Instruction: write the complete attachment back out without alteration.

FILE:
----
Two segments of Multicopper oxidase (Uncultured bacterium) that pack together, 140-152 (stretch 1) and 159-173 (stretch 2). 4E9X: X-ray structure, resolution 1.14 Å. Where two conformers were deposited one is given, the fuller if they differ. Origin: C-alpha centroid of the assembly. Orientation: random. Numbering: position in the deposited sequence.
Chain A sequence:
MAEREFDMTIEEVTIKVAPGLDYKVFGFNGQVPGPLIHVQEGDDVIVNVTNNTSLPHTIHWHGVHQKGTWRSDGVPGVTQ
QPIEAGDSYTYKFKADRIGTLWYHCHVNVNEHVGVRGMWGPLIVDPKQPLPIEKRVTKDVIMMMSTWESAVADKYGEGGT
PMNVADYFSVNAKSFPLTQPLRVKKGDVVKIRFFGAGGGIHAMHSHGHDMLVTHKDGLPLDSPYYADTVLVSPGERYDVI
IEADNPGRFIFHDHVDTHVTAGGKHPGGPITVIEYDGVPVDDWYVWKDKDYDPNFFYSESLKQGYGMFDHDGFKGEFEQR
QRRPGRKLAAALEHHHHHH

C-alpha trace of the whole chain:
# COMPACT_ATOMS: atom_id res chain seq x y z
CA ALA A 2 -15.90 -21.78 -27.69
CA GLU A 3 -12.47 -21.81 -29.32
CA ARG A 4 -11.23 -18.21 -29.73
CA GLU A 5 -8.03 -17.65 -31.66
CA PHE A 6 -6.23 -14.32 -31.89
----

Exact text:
Two segments of Multicopper oxidase (Uncultured bacterium) that pack together, 140-152 (stretch 1) and 159-173 (stretch 2). 4E9X: X-ray structure, resolution 1.14 Å. Where two conformers were deposited one is given, the fuller if they differ. Origin: C-alpha centroid of the assembly. Orientation: random. Numbering: position in the deposited sequence.
Chain A sequence:
MAEREFDMTIEEVTIKVAPGLDYKVFGFNGQVPGPLIHVQEGDDVIVNVTNNTSLPHTIHWHGVHQKGTWRSDGVPGVTQ
QPIEAGDSYTYKFKADRIGTLWYHCHVNVNEHVGVRGMWGPLIVDPKQPLPIEKRVTKDVIMMMSTWESAVADKYGEGGT
PMNVADYFSVNAKSFPLTQPLRVKKGDVVKIRFFGAGGGIHAMHSHGHDMLVTHKDGLPLDSPYYADTVLVSPGERYDVI
IEADNPGRFIFHDHVDTHVTAGGKHPGGPITVIEYDGVPVDDWYVWKDKDYDPNFFYSESLKQGYGMFDHDGFKGEFEQR
QRRPGRKLAAALEHHHHHH

C-alpha trace of the whole chain:
# COMPACT_ATOMS: atom_id res chain seq x y z
CA ALA A 2 -15.90 -21.78 -27.69
CA GLU A 3 -12.47 -21.81 -29.32
CA ARG A 4 -11.23 -18.21 -29.73
CA GLU A 5 -8.03 -17.65 -31.66
CA PHE A 6 -6.23 -14.32 -31.89